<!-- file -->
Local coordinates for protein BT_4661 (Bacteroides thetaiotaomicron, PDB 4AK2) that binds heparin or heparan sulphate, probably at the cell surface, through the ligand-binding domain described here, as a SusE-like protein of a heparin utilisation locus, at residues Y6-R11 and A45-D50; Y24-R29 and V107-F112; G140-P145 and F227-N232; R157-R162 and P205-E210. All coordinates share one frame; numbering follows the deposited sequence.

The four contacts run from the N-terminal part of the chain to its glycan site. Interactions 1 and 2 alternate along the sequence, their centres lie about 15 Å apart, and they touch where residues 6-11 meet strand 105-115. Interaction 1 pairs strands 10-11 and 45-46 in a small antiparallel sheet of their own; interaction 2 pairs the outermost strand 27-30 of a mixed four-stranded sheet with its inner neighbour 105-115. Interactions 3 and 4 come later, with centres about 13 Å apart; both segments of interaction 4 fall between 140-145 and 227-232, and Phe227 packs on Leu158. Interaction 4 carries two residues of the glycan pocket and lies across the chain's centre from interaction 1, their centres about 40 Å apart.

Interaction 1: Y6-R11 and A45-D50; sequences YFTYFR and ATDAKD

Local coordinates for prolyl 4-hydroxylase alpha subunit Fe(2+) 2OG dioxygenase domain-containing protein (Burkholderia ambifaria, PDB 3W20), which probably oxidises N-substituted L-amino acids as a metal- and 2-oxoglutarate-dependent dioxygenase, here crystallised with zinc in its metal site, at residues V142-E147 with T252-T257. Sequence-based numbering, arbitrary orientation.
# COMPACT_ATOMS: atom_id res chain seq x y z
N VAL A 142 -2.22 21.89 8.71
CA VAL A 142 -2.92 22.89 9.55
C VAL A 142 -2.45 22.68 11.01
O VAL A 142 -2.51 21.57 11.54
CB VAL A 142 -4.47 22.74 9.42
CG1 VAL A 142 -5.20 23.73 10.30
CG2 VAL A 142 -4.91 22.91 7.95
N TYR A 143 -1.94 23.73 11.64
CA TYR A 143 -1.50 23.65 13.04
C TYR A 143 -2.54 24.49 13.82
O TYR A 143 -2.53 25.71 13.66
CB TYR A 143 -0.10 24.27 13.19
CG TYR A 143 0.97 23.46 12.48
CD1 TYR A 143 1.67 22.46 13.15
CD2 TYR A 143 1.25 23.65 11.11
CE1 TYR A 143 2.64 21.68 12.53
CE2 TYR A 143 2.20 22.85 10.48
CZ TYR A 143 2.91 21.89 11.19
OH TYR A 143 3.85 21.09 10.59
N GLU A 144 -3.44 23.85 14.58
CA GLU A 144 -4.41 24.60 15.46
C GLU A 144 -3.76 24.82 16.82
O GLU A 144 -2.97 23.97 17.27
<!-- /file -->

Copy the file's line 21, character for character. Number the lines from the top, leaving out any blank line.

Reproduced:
CE1 TYR A 143 2.64 21.68 12.53